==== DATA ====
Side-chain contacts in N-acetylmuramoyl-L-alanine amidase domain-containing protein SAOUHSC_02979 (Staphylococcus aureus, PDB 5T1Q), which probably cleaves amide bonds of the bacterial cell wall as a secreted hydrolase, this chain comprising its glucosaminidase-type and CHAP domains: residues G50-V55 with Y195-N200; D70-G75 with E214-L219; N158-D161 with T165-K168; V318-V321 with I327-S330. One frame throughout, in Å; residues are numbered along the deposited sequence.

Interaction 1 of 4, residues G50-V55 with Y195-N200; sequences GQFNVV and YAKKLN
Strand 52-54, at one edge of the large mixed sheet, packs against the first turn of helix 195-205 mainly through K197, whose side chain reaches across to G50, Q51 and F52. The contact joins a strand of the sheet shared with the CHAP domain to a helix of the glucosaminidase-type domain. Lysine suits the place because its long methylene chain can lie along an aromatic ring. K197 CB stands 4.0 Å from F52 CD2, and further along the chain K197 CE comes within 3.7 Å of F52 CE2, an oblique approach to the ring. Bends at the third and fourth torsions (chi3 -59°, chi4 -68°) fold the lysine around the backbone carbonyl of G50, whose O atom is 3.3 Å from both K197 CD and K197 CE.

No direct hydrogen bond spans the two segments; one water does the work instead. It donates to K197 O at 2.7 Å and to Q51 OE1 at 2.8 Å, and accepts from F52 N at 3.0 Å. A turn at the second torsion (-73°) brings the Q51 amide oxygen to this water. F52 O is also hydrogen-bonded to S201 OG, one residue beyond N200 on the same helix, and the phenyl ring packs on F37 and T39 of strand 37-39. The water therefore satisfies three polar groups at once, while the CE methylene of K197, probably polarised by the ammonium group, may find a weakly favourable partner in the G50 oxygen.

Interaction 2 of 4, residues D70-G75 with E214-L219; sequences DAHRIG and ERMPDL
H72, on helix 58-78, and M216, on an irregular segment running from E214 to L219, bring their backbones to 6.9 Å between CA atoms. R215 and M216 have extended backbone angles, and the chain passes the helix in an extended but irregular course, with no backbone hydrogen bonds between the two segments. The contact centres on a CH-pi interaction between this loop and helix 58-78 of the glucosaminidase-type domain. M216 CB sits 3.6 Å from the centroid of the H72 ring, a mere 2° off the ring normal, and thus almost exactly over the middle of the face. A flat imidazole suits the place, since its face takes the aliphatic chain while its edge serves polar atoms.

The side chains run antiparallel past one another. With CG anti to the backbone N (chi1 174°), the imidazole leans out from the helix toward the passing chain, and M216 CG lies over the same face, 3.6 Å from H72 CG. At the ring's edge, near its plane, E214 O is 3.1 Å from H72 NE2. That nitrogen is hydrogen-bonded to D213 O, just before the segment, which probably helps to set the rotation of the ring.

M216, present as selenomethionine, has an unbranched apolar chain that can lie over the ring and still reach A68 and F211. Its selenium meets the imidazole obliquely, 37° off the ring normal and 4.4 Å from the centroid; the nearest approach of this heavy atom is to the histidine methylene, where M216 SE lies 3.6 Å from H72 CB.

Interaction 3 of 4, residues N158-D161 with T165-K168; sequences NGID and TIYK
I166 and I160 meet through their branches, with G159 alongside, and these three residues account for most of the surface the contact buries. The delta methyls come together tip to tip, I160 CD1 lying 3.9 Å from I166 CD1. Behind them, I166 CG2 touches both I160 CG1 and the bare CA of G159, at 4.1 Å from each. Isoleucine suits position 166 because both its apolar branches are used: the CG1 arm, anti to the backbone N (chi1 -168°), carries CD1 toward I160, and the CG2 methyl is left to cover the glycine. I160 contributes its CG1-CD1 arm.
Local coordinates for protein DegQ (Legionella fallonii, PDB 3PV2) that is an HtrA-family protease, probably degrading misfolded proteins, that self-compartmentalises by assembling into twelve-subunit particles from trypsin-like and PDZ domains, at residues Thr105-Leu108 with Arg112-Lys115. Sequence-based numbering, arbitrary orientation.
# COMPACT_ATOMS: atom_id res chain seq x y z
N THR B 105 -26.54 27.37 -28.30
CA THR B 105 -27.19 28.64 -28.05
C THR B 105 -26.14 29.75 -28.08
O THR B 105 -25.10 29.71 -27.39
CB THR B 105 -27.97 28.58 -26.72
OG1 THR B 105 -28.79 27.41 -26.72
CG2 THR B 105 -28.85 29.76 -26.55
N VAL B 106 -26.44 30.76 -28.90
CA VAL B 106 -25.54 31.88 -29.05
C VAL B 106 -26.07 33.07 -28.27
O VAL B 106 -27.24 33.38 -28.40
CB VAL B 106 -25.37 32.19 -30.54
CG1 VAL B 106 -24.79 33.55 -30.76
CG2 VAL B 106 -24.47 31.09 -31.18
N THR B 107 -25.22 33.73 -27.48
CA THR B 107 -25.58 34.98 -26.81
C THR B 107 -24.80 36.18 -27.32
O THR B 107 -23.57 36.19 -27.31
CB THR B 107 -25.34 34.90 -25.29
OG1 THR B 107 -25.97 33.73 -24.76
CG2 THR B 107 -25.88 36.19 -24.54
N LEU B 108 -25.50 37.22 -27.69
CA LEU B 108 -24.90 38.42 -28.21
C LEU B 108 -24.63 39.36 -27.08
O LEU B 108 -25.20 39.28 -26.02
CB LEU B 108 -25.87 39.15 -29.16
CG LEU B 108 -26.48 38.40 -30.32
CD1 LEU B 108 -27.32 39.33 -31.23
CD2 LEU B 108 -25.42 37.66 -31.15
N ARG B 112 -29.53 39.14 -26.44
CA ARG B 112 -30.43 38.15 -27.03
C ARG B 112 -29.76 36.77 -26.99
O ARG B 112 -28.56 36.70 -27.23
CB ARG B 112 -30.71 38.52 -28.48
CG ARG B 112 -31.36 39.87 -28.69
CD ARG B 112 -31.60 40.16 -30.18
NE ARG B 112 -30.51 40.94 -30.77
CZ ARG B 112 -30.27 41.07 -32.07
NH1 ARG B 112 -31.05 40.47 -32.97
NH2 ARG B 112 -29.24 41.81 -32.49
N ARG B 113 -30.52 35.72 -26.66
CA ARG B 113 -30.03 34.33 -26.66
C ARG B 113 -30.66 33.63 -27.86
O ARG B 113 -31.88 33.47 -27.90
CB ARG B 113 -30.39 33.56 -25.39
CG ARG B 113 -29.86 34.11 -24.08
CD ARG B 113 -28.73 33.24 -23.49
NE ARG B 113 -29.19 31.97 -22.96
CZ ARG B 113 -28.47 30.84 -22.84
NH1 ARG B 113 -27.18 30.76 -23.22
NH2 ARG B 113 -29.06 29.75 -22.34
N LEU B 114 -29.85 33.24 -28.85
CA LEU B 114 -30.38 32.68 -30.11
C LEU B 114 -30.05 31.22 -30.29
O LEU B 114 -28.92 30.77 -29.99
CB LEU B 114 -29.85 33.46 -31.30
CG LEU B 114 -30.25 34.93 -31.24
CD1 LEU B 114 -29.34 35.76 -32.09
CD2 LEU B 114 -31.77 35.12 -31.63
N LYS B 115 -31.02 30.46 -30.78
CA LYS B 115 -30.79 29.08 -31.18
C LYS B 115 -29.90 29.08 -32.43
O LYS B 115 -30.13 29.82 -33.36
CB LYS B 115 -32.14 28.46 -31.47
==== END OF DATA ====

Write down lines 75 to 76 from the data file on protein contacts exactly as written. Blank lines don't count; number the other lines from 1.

O LYS B 115 -30.13 29.82 -33.36
CB LYS B 115 -32.14 28.46 -31.47